“After receiving written assurances from the tribe’s legal council that the location would be used as a health clinic and wouldn’t be used for gaming purposes, the city acquiesced and didn’t object with the land purchase,” he said.

He said he disagrees with the tribe’s contention that its legal council at the time of the land purchase lacked the proper authority to make commitments related to the tribe’s future land use.

Larry Wright Jr., chairman of the Ponca Tribe, said the tribe did initially plan to build a clinic on its 5-acre Carter Lake parcel of trust land. However, the tribe decided the site wasn’t suitable for a clinic and purchased the building that now houses the Fred LeRoy Health and Wellness Center instead.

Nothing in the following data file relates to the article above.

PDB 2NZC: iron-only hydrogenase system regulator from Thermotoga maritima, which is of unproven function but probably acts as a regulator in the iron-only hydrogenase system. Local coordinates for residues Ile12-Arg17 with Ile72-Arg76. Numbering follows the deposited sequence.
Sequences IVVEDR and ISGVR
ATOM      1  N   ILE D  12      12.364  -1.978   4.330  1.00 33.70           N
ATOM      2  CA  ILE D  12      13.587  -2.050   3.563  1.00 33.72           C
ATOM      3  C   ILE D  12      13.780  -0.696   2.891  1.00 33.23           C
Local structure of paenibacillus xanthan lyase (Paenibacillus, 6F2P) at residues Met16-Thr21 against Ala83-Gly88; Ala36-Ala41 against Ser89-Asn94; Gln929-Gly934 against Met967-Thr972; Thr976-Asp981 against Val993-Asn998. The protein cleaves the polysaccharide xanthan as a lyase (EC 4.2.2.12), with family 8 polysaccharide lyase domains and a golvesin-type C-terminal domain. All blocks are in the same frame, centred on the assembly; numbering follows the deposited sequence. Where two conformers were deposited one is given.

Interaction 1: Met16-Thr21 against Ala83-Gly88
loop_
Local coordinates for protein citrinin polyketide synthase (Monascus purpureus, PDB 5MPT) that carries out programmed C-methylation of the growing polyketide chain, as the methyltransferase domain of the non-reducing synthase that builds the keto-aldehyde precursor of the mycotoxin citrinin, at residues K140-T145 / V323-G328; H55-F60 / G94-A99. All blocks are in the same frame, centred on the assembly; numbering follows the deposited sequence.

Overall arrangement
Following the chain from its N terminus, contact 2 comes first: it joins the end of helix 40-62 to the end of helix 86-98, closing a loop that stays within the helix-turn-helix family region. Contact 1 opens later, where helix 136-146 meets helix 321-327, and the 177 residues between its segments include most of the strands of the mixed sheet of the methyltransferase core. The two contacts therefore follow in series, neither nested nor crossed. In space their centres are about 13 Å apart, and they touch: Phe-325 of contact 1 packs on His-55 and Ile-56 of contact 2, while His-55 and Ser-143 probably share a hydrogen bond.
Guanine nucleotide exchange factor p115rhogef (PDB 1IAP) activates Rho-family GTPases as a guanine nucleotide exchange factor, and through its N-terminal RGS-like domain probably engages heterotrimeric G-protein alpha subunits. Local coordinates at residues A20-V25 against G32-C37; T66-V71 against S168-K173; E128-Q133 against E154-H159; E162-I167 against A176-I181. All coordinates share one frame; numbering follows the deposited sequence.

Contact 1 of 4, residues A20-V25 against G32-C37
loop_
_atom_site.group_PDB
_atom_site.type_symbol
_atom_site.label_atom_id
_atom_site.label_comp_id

Today, the tribe runs its smoke shop, Smoke Signals, on its Carter Lake property.

Wright said the tribe is hopeful the casino will be a major revenue source for the clinic and for other tribal programs.

“It means everything to us when we look at that revenue and how it affects the services that we provide for our people,” he said.

At the time the tribe proposed building a casino in Carter Lake, plans included 50 table games and 2,000 slot machines, as well as a 150-room hotel.

Wright said the tribe is still considering exactly what the gaming operation will look like in Carter Lake. He said the tribe actually owns about 11 acres in the town and plans to use the 5 acres of that land that is in trust for the casino. Much of the rest of the land would be used for parking and other ancillary needs.

“We will have as much gaming stuff in 5 acres as we possibly can,” he said.